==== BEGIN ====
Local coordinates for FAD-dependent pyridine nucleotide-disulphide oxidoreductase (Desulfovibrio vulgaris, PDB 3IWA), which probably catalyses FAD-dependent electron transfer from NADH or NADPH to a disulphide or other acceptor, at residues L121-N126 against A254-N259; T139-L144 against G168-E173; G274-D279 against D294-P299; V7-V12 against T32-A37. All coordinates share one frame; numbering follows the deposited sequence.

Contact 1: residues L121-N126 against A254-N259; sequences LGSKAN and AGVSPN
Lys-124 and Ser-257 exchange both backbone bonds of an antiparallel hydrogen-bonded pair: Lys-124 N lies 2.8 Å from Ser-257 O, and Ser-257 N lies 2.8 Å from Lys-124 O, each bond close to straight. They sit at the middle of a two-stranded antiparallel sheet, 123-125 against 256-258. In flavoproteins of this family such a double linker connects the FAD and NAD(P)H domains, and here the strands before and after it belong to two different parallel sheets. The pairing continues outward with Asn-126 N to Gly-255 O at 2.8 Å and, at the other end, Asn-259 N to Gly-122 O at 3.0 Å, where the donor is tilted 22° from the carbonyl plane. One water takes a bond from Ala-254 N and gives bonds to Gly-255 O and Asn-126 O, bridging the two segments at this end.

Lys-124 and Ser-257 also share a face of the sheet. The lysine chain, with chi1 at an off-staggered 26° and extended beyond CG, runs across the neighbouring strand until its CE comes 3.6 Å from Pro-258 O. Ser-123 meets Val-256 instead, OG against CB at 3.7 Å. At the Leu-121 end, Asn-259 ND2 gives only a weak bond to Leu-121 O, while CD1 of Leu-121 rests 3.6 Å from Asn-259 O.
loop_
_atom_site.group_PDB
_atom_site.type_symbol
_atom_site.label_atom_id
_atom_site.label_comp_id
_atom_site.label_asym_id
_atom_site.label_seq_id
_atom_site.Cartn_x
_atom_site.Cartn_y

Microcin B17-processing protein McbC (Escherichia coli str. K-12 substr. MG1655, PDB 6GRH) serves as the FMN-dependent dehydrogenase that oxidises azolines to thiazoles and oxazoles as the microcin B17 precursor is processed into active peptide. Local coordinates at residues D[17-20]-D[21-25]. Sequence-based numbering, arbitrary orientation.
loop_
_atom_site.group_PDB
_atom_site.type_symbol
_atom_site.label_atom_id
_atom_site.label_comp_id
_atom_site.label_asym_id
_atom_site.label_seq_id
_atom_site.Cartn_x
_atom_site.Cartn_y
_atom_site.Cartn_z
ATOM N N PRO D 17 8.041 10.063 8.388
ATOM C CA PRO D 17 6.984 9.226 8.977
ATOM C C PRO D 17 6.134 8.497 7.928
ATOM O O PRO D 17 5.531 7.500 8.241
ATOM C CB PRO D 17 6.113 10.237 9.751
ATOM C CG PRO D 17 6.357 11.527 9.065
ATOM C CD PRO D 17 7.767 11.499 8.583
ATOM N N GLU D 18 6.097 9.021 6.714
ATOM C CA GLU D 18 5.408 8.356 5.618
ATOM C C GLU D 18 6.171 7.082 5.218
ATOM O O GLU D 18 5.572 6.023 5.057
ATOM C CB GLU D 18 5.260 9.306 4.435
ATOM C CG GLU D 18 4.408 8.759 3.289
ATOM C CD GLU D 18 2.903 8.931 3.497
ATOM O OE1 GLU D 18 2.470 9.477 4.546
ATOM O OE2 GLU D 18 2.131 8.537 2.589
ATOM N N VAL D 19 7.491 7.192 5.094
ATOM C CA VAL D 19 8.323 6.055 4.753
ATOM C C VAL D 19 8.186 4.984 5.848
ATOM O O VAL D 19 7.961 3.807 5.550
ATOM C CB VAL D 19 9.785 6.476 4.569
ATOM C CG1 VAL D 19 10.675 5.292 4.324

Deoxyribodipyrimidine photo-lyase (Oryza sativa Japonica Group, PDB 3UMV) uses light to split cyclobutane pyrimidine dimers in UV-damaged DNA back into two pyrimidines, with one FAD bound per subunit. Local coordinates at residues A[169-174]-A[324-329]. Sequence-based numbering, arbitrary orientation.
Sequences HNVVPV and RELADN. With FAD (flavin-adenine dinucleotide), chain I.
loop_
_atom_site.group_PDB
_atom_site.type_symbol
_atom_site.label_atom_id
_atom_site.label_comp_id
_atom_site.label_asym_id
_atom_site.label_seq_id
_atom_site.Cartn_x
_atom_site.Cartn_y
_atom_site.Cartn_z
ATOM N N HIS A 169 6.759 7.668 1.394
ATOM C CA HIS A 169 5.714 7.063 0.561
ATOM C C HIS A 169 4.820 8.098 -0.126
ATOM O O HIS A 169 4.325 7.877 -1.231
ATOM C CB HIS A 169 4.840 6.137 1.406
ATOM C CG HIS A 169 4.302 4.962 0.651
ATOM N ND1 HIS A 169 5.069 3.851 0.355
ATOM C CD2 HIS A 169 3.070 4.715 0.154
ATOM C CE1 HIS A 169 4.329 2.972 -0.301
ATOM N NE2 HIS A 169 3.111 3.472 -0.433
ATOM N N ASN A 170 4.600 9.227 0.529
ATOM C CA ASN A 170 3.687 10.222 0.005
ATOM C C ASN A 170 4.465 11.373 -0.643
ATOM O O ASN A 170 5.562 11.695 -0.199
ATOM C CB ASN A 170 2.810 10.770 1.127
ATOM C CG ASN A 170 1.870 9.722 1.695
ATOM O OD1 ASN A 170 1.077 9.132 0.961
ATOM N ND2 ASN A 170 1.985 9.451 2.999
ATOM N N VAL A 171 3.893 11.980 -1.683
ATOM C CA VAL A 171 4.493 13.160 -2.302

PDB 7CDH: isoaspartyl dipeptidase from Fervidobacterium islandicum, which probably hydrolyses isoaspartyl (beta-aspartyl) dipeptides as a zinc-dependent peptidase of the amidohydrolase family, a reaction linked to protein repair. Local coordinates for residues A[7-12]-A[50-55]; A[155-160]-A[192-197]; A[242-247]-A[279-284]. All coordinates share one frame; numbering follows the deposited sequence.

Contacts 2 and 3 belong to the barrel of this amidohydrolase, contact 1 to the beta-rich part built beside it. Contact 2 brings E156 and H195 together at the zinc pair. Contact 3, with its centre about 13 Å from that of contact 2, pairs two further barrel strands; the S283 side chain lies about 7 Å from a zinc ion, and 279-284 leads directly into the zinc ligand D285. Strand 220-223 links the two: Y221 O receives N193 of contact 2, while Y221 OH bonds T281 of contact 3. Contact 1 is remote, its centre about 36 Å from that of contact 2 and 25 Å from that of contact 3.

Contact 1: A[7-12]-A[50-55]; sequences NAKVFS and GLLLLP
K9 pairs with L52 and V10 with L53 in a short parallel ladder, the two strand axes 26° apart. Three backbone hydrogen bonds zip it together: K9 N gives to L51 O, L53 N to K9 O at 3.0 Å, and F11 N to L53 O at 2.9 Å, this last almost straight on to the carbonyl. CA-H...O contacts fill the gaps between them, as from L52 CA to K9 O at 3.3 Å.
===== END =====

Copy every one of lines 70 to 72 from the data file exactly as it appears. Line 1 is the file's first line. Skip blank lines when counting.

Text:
ATOM C CA ASN A 170 3.687 10.222 0.005
ATOM C C ASN A 170 4.465 11.373 -0.643
ATOM O O ASN A 170 5.562 11.695 -0.199